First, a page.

Timothy Caulfield, professor and research director of the Health Law Institute at the University of Alberta in Canada, led a consensus workshop to develop rigorous guideline recommendations for research ethics boards. The results appear in the current issue of PLOS Biology (March 2008).
Researchers met to develop these recommendations because national and international funding initiatives have substantially increased whole-gene research activities, and media coverage of both the science and the emerging commercial offerings related to human-genome research has heightened public awareness and interest in personal genomics, says Caulfield.
“Yes, these are early days in the field of human-genome research, but research ethics guidance is needed immediately,” said Caulfield. “With how fast this research is growing, it is necessary that we develop carefully considered consensus guidelines to ensure ethical research practices are defined for all.”
Some key recommendations of the paper include the right for participants to withdraw consent (which includes the destruction of tissue samples and written information); the issues associated with participants’ family members and relevant groups; and the means of obtaining clear consent from participants for possible future use of their genes.
“As technology continues to advance, whole-genome research activities seem likely to increase and expand,” says Caulfield. “As the pace of this research intensifies, we need to continue to explore the ethical, legal and social implications of this rapidly evolving field.”
The researchers note that the policy recommendations covered in the report are not the only issues that need to be considered. Commercialization, patenting, benefit sharing and the possibility of genetic discrimination are among other topics that warrant discussion in the future.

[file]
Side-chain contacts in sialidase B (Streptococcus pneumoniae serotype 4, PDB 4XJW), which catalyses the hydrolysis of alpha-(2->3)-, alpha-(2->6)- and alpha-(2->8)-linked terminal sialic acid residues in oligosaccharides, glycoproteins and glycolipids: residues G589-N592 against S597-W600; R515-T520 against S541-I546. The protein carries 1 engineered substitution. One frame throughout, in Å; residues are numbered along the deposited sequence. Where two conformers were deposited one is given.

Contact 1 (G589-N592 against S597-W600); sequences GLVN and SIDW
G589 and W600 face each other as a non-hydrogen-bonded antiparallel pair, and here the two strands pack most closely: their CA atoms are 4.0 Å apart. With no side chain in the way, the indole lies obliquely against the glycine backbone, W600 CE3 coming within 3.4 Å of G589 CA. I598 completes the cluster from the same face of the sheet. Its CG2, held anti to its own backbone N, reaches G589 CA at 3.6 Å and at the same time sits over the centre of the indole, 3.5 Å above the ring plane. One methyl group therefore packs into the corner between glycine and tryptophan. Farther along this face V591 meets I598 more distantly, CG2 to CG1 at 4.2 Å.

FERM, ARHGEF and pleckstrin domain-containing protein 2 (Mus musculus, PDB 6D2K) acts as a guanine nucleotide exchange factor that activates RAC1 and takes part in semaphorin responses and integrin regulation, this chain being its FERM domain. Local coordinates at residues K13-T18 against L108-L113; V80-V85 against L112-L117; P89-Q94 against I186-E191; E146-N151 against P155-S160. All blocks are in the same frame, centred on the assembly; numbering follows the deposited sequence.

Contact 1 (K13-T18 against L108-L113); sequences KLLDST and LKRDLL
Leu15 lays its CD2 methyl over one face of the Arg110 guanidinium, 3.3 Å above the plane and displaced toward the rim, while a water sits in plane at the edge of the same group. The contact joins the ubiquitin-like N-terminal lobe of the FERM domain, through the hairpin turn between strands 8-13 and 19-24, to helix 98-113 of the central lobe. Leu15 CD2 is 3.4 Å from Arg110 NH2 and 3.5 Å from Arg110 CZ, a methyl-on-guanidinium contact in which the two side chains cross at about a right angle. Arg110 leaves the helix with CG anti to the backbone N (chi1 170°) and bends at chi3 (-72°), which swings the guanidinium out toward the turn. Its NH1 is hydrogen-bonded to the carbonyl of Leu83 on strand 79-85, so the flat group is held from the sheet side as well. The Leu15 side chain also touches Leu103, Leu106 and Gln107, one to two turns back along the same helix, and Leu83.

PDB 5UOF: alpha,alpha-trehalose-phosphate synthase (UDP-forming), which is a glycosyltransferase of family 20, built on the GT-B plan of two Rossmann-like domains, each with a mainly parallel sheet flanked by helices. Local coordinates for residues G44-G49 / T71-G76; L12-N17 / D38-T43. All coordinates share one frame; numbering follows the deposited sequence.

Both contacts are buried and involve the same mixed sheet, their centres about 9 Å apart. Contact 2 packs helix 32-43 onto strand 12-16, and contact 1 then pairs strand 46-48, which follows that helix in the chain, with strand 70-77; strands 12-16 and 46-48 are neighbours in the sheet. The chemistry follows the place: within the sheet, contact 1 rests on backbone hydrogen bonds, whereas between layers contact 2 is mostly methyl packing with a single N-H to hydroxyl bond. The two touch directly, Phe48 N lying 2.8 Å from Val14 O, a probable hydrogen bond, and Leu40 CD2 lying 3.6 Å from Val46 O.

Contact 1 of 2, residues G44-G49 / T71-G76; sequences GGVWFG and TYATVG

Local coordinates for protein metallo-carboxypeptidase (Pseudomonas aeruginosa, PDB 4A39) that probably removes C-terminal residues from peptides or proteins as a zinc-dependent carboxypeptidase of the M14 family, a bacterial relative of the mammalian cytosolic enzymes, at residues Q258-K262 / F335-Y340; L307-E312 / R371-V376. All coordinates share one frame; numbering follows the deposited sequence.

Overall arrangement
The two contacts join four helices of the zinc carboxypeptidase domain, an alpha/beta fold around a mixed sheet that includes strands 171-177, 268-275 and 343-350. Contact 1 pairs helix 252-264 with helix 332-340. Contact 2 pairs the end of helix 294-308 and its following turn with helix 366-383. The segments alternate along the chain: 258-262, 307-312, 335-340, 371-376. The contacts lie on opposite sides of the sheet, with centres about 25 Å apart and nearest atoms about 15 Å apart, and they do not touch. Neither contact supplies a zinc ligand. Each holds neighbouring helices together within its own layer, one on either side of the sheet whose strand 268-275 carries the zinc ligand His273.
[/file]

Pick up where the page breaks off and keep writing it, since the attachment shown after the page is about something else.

Kris Connor | alfa
Bioenergy cropland expansion could be as bad for biodiversity as climate change
11.12.2018 | Senckenberg Forschungsinstitut und Naturmuseen
How glial cells develop in the brain from neural precursor cells
11.12.2018 | Universitätsmedizin der Johannes Gutenberg-Universität Mainz
Over the last decade, there has been much excitement about the discovery, recognised by the Nobel Prize in Physics only two years ago, that there are two types...
What if a sensor sensing a thing could be part of the thing itself? Rice University engineers believe they have a two-dimensional solution to do just that.
Rice engineers led by materials scientists Pulickel Ajayan and Jun Lou have developed a method to make atom-flat sensors that seamlessly integrate with devices...
Scientists at the University of Stuttgart and the Karlsruhe Institute of Technology (KIT) succeed in important further development on the way to quantum Computers.
Quantum computers one day should be able to solve certain computing problems much faster than a classical computer. One of the most promising approaches is...
New Project SNAPSTER: Novel luminescent materials by encapsulating phosphorescent metal clusters with organic liquid crystals
Nowadays energy conversion in lighting and optoelectronic devices requires the use of rare earth oxides.
Scientists have discovered the first synthetic material that becomes thicker - at the molecular level - as it is stretched.
Researchers led by Dr Devesh Mistry from the University of Leeds discovered a new non-porous material that has unique and inherent "auxetic" stretching...
10.12.2018 | Event News
06.12.2018 | Event News
03.12.2018 | Event News
11.12.2018 | Physics and Astronomy
11.12.2018 | Materials Sciences
11.12.2018 | Information Technology